After a divorce or separation in Texas, you or the other parent may wish to relocate. Neither of you can just pack up your things with your children and go; there is a process you must follow. Let’s look at what it takes to move with a child in Texas.
Relocating when you have physical child custody of the kids
If you have physical custody of your child, you generally have the right to relocate with them unless there is a specific provision in your custody order that prohibits it. However, even if there is no such provision, you are still required to give notice of your relocation to the other parent 60 days before the intended date of the move. Suppose this 60-day notice seems impractical or impossible; you should let the other parent know about your relocation plans immediately after you become aware of the situation that forces you to move.
The other parent has the opportunity to object to the relocation if it makes visitation harder on them. If they do object, the court will hold a hearing to determine whether or not the relocation is in the child’s best interests.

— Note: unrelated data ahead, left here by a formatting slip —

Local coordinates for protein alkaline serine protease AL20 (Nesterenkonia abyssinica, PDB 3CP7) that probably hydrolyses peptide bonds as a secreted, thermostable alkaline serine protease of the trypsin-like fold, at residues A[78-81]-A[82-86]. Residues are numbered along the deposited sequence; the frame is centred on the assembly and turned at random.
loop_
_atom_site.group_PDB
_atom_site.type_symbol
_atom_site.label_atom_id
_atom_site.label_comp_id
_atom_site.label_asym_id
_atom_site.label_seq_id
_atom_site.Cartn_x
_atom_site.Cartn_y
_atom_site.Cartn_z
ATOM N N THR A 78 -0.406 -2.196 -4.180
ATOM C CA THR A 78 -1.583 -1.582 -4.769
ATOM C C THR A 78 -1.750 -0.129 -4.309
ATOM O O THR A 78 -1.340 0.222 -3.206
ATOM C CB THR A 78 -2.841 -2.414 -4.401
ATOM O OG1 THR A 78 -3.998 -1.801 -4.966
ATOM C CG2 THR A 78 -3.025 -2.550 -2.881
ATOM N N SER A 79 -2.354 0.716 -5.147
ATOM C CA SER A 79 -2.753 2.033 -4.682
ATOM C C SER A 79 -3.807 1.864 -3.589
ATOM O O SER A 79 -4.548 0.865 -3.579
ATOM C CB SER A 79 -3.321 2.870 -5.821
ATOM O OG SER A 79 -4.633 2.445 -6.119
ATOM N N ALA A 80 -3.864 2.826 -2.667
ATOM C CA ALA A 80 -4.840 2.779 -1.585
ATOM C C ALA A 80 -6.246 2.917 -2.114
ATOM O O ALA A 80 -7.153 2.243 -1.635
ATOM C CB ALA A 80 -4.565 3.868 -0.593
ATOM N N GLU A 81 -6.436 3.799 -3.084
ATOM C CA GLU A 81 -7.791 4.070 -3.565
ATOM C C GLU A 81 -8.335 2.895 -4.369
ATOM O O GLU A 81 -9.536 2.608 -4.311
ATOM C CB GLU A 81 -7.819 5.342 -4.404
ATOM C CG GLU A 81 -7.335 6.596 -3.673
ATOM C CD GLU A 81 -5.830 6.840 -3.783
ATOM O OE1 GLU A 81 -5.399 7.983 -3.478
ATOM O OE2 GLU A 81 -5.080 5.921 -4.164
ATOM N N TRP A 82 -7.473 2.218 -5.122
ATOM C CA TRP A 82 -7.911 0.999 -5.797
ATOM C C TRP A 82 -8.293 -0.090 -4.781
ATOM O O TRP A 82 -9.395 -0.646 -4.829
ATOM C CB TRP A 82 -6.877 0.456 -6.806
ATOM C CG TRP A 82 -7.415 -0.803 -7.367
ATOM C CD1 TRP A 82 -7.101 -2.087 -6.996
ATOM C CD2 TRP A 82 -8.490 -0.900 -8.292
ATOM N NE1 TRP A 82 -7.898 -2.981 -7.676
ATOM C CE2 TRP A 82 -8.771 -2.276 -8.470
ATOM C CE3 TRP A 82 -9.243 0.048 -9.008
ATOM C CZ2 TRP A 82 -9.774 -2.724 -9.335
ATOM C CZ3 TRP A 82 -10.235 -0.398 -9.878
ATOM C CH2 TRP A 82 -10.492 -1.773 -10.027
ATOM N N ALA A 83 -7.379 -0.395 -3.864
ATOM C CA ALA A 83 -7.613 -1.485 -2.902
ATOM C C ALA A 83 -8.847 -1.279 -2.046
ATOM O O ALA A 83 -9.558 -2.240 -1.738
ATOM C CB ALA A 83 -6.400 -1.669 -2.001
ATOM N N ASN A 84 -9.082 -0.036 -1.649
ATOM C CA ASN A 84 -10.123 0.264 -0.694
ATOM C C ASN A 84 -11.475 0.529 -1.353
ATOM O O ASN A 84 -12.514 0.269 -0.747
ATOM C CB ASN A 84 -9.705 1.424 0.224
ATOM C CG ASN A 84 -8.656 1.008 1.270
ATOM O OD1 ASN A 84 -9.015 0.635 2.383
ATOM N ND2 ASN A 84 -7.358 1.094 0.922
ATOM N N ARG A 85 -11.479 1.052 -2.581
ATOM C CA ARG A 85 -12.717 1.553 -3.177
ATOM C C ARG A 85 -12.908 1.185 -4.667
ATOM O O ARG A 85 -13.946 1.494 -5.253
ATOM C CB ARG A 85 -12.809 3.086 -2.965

Relocating when you have joint custody of your child
If you have joint child custody with the other parent, relocating can be more complicated. In most cases, both parents must agree to the relocation before it can happen. Again, if the other parent disagrees, you must take the matter to court. The judge will consider factors such as:
- The reason for the relocation
- The impact on the child’s education
- The effect the move may have on the child’s relationship with the other parent
- The ability of each parent to continue providing care for the child
- The child’s preference (if they are old enough to express one)
There are no specific geographic restrictions on relocation in Texas. However, you need to notify the other parent if you are relocating more than 100 miles from your current residence.